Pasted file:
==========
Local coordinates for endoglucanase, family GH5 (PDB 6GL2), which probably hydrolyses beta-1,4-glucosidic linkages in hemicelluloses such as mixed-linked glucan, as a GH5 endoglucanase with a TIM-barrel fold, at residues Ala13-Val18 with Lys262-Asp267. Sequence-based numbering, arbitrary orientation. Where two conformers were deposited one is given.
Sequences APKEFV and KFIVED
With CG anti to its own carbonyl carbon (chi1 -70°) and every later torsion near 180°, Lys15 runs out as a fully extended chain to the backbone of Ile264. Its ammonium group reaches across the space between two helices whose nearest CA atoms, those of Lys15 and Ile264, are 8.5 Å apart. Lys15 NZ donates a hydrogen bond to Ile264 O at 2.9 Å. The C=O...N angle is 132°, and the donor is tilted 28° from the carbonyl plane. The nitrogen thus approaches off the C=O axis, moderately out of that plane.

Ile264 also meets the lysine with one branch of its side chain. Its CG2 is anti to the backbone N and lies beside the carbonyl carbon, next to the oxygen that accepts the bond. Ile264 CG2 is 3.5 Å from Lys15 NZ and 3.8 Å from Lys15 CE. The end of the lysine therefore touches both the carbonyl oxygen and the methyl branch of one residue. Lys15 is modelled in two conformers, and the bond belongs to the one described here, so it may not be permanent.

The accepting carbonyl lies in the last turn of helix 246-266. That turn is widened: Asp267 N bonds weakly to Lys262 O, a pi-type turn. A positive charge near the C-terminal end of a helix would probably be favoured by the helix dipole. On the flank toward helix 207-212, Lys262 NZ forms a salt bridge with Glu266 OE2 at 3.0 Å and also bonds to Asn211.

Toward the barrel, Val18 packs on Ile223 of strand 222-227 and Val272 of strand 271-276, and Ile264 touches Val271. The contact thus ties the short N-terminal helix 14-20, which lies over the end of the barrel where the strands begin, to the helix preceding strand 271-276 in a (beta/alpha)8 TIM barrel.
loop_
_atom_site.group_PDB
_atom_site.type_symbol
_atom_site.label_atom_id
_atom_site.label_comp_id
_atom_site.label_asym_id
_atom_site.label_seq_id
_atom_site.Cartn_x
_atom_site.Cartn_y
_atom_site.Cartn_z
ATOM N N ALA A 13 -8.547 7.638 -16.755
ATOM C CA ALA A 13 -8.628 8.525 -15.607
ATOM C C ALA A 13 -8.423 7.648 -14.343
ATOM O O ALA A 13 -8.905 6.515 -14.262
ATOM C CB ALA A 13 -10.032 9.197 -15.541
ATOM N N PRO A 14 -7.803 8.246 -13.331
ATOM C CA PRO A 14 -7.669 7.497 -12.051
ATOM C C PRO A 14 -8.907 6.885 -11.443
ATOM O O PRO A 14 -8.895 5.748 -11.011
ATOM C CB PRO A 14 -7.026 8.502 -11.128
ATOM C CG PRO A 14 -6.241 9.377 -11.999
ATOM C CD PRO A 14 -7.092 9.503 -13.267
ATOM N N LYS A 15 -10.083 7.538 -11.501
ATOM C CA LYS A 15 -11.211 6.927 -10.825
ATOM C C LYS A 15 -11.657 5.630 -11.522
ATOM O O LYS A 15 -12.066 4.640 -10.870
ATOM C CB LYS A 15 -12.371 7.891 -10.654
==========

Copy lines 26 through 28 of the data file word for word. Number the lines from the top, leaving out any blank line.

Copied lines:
ATOM C CB PRO A 14 -7.026 8.502 -11.128
ATOM C CG PRO A 14 -6.241 9.377 -11.999
ATOM C CD PRO A 14 -7.092 9.503 -13.267